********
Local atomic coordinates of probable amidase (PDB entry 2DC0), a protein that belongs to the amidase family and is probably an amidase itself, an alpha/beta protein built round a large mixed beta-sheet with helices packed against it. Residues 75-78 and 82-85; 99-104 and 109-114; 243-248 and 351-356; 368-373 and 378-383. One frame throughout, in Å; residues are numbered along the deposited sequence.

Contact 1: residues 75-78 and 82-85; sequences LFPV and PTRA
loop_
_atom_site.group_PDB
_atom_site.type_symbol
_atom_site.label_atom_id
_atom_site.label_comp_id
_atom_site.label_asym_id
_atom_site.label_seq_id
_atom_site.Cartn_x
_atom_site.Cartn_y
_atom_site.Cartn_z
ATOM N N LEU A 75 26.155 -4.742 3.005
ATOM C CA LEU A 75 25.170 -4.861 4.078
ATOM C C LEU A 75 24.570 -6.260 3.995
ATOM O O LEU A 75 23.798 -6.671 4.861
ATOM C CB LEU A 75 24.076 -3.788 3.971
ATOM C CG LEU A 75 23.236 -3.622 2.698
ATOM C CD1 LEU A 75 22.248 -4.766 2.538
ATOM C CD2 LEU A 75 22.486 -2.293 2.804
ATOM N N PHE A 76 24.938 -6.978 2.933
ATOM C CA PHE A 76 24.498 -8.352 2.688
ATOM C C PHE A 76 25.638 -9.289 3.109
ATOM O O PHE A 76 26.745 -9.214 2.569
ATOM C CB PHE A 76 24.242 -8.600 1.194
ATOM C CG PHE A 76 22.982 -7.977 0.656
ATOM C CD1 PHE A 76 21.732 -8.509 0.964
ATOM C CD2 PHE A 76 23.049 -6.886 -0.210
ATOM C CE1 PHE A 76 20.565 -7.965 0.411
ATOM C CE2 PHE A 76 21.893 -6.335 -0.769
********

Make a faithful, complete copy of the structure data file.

Local atomic coordinates of probable amidase (PDB entry 2DC0), a protein that belongs to the amidase family and is probably an amidase itself, an alpha/beta protein built round a large mixed beta-sheet with helices packed against it. Residues 75-78 and 82-85; 99-104 and 109-114; 243-248 and 351-356; 368-373 and 378-383. One frame throughout, in Å; residues are numbered along the deposited sequence.

Contact 1: residues 75-78 and 82-85; sequences LFPV and PTRA
loop_
_atom_site.group_PDB
_atom_site.type_symbol
_atom_site.label_atom_id
_atom_site.label_comp_id
_atom_site.label_asym_id
_atom_site.label_seq_id
_atom_site.Cartn_x
_atom_site.Cartn_y
_atom_site.Cartn_z
ATOM N N LEU A 75 26.155 -4.742 3.005
ATOM C CA LEU A 75 25.170 -4.861 4.078
ATOM C C LEU A 75 24.570 -6.260 3.995
ATOM O O LEU A 75 23.798 -6.671 4.861
ATOM C CB LEU A 75 24.076 -3.788 3.971
ATOM C CG LEU A 75 23.236 -3.622 2.698
ATOM C CD1 LEU A 75 22.248 -4.766 2.538
ATOM C CD2 LEU A 75 22.486 -2.293 2.804
ATOM N N PHE A 76 24.938 -6.978 2.933
ATOM C CA PHE A 76 24.498 -8.352 2.688
ATOM C C PHE A 76 25.638 -9.289 3.109
ATOM O O PHE A 76 26.745 -9.214 2.569
ATOM C CB PHE A 76 24.242 -8.600 1.194
ATOM C CG PHE A 76 22.982 -7.977 0.656
ATOM C CD1 PHE A 76 21.732 -8.509 0.964
ATOM C CD2 PHE A 76 23.049 -6.886 -0.210
ATOM C CE1 PHE A 76 20.565 -7.965 0.411
ATOM C CE2 PHE A 76 21.893 -6.335 -0.769